Episode 194. Budget Hot Rod. (Part 26).

While working on the HotRod one Saturday evening we had a little visit from our friendly policeman. As ever he was quite interested in what we were doing, without being too interested in how we were going about it.

As we casually chatted he said "Whats going to cover those wheels?" I must admit, I'd thought that myself, but I sort of thought that I quite liked it with nothing covering them, and so that's what I told him. He thought about this for a little while before saying, "I think you're going to get pulled over a lot!" Again, I'd thought that too, but as I'd seen countless other HotRods running fenderless I thought I'd try going for the same look. I said to our polieman friend that I'd seen loads of other HotRods running fenderless, how do they get away with it? His opinion was that they probably don't, but in his opinion if it was a dry sunny day then they might get away with it, because you need to have the wheels covered in order for the tyres not to throw up spray as you're driving along. Therefore if it's not raining, you're not going to throw up spray. I looked at my HotRod and said, does this look like a wet weather car to you? He chuckled, and said that my biggest problem was the tyres, If I was running skinny tyres then I would probably get away with it, but my tyres are pretty fat, and that will draw the attention of every traffic cop out there. Again, I was already on his wavelength and had thought that myself. Before he left he suggested that I find a way to cover the wheels, even if it's only an attempt, if it looks like I've tried, then I probably wouldn't get pulled over!

I knew he was right, and M.R. new he was right. I needed to cover those wheels, or atleast, make it look like I'd tried to cover them. I did think about putting full fenders on it, but that seemed to be a long winded way to go about covering the wheels, plus I was feeling like I'd already spent far too much time working on this thing! A quick solution was needed. M.R. suggested cycle fenders, and I think this would've worked if we could've found something that worked with the diameter of the rear tyres. But I felt this was along the right track. Then I saw a little car that was very much in the theme of a Lotus Super 7, although it was more of a cheap knock off. But anyway, what he had done was to make little flat metal fenderettes (for want of a better word) that fitted snugly against the tyre, were quite small, and were painted matte black so the didn't really show up at all! I liked this, and this was the look I was going to go for... Sort of!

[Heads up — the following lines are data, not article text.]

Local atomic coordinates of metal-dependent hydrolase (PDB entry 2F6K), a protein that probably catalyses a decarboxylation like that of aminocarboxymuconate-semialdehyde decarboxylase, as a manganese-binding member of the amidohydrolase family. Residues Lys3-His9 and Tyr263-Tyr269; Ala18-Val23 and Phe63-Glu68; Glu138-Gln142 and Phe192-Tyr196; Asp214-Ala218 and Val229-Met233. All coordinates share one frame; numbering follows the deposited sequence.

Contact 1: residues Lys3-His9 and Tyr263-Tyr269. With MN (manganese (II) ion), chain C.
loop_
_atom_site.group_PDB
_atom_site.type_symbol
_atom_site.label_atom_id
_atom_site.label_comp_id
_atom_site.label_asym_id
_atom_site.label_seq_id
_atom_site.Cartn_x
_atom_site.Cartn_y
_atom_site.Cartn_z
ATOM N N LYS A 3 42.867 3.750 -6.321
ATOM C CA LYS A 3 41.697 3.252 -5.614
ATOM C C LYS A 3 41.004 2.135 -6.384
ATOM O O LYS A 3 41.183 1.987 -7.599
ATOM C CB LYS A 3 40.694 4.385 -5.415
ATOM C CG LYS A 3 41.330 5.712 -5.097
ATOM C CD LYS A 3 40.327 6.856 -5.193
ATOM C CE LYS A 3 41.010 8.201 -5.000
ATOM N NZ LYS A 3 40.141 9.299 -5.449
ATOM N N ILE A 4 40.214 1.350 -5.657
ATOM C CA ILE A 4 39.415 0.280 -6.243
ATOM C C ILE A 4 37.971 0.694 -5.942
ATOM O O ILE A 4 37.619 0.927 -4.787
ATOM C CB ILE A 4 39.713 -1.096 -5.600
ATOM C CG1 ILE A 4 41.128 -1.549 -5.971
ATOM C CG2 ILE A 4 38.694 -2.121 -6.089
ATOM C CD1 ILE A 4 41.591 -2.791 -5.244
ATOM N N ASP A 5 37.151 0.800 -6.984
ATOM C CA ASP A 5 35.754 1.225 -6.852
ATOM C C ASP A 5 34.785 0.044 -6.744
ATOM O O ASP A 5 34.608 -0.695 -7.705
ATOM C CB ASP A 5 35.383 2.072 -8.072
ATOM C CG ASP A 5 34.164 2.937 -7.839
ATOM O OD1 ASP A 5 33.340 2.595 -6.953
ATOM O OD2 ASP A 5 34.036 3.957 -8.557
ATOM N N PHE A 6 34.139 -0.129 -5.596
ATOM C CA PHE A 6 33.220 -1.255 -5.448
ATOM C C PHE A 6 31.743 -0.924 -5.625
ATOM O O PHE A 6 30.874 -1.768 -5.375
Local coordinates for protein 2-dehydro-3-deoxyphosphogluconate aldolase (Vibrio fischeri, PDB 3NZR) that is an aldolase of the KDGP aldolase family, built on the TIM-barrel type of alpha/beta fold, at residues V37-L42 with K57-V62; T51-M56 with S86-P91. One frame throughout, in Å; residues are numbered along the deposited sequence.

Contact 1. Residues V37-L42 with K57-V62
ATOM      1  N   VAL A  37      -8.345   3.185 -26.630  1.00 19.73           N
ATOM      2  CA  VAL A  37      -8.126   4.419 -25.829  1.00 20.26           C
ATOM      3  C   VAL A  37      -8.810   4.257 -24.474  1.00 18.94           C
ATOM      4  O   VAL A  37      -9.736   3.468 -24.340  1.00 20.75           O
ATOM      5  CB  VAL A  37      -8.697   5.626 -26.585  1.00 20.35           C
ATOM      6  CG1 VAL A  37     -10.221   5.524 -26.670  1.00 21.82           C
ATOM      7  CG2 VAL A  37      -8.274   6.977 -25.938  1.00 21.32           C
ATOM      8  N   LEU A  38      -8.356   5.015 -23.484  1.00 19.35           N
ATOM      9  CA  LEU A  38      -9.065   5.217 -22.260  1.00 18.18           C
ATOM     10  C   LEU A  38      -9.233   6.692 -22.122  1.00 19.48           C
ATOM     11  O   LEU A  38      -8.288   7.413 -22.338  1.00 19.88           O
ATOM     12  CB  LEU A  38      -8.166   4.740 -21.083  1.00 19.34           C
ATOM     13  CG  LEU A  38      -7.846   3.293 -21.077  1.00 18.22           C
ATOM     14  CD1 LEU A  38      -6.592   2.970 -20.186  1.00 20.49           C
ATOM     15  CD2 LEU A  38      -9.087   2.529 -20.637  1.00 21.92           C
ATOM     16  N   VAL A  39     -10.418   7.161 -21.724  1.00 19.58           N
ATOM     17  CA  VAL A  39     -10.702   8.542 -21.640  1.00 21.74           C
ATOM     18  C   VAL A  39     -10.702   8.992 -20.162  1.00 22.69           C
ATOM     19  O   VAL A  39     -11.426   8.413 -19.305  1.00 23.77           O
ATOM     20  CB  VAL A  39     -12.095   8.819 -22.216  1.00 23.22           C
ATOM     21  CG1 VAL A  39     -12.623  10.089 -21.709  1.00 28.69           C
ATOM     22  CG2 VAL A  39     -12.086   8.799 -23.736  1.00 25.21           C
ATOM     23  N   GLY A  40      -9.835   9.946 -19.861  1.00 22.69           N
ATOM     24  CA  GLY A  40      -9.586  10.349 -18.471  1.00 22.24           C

The more I thought about it the more I thought that as good as these plain little fenderettes looked, mine needed to look better. I made some little cardboard templates, loaded them and the wheels into my pick up, and headed off to the little car restoration specialists who had already made my louvred tonnue cover. After a brief chat with them about what I was trying to achieve, I left them to it and waited for the call to say I could pick them up.

Just one week, and £380 later I was collecting my little fenderettes, now all I needed to do was figure out how to mount them to the HotRod! Not that I needed to, because as ever M.R. was ahead of the curve, and he already had some ideas about how to mount them. After looking at my little fenderettes he left me with some measurements, and told me to let him know when it was all cut. A couple of hourse later, they were all cut, and in the boot of M.R.s car ready to be bent, welded, and powdercoated at work the following day. The next time I saw them we were mounting them to the HotRod, and I've got to say, they looked pretty damn good!

The rear ones were bolted to some bracketry that M.R. had welded to the back axle.

The front ones were mounted to the front hub using bolts that were already in place to hold on things like the disc brake cover, that the original kit car had, but I didn't want to use. M.R. asked me if he should powdercoat the aluminium fenderettes matte black, but now, seeing them with their little bead rolled into them, an expensive addition I might add! I wasn't sure that matte black was the way forward anymore.

My feeling was that as they'd cost me so much, I wanted to be able to see them, besides which, I kinda liked how they looked! I'll admit that they're probably twice the size of the ones I had seen on that little Lotus Super 7 looking kit car, but I liked that too!

So the decision was made to keep them looking visable. I felt this was better than black because, well, the police would be able to see them as I drove past, therefore hopefully they wouldn't want to stop me for a chat! Plus, I thought that it also added to my 1960's gentlemans racer vibe that I was going for. I thought about polishing them up, but as there was no other polished metal on the thing I decided that paint was the way forward. I was tempted to paint them the same blue as the bodywork, but M.R. felt that might not look great. So in the end we decided that silver was the way forward, it would match the wheels, and it would match the windscreen frame, so that's what we did, and in all fairness, I think they turned out pretty damn good. Especially as in the first place I didn't really want them at all. But now I think it looks far better with them than without.